Sunday, 7 April 2013

Leading immortals

He restoreth my soul.

People are divine creations, bestowed with an immortal soul.  Dealing with people then requires us to operate in that knowledge.  

This chapter made me think of distance education.  When I took the course in Distance Education, it was somewhat surreal, because I was learning about education at a distance, while learning at a distance.  
Learning at a distance was one of the most significant pieces of my experience as a Masters student.  I have literally never been to Saskachewan, other than driving through on my way to a wedding in Minnesota.  All of my interactions have been online, via Blackboard, Collaborate, Skype, email and discussion boards.  It has given me such a different perspective on the power and the challenges of online learning. 
In planning my distance education course, and in following all my courses online, I had to remember that people are not just names on a screen, that there are indeed real live breathing souls on the other end.  Learning at a distance made me feel apart at first, but upon reflection, I see the richness that it has brought to my life.  I learned a lot about not only what people were posting for their assignments, but who they were professionally and as scholars.  The footprint of the learning is so much more lasting when it is online.  Firstly, in a real time face to face situation, there would never have been enough time to get into the depths of thoughts and learning that exist online.  Each post was considered, edited and formulated to best express one’s thinking.  As a consumer, I could choose the moments when I was most open to learning from others, and as opposed to an oral comment in a classroom setting, I could reread, ponder and respond at my own speed.  In an exercise in my last course, I reviewed the mountain of posts that had occurred over the course of the semester.  I was able to enrich my own understandings in reading what others thought.  I believe that in participating in the rich online environments fostered in the courses, I thought much more in-depthly than I could have imagined.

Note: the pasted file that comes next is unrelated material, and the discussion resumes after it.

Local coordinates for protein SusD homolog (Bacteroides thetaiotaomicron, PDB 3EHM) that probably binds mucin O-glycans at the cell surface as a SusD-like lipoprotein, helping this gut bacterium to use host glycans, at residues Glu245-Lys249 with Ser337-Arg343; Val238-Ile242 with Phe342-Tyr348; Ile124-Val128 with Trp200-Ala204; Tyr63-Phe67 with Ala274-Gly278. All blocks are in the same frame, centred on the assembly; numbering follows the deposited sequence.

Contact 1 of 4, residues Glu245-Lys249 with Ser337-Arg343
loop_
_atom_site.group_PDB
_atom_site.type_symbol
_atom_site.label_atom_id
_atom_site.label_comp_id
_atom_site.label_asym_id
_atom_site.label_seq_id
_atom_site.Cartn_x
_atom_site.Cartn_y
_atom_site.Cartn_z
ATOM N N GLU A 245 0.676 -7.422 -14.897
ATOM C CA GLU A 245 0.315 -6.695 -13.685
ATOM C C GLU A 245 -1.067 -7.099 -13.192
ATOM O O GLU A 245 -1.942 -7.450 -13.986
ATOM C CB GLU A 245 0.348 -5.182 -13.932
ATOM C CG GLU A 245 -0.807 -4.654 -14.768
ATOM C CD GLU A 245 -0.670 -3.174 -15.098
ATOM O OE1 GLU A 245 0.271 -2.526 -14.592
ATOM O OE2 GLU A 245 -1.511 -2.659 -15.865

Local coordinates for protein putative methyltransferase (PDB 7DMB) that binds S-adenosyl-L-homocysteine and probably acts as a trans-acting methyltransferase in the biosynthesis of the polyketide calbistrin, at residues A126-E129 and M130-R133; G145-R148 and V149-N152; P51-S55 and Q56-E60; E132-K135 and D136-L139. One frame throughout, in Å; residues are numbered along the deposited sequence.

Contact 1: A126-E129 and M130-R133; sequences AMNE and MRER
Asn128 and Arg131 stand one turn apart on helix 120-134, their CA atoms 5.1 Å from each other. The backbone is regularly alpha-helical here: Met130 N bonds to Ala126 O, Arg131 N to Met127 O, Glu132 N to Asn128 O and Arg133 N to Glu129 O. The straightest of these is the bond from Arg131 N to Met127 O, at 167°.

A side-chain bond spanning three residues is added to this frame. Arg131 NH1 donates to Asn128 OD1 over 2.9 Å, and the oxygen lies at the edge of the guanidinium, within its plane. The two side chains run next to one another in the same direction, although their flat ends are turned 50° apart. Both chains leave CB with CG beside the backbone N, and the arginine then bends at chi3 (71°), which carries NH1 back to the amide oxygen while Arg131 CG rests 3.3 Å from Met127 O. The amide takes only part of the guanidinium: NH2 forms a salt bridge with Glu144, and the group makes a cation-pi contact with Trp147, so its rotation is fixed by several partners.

The online experience of my Masters showed me the possibilities of using online environment in my professional communities.  When teachers get together to collaborate in person, they bring with them the realities of their life at the moment.  A tough day at work or a long stressful commute can negatively colour a discussion, and make the precious time together less productive than desired.  
In my Distance Education course, I imagined and planned a professional development community for French Immersion educators.  Because we are so few within our district, collaboration can be further hindered by location in the city, and out of school commitments.  Going back to a vision of a shepherd leader who leads immortal souls, the possibility of a professional community of learning that honours the teacher participants, that allows them to learn and share when it is best for them, was truly exciting.  I don’t think that I can accurately capture how connected I felt to my University of Saskatchewan learning community.  It is probably the most significant aha moment I felt in my program.  I will work hard to bring the spirit of learning and belonging back into my professional practice as I walk along side those I work with.  

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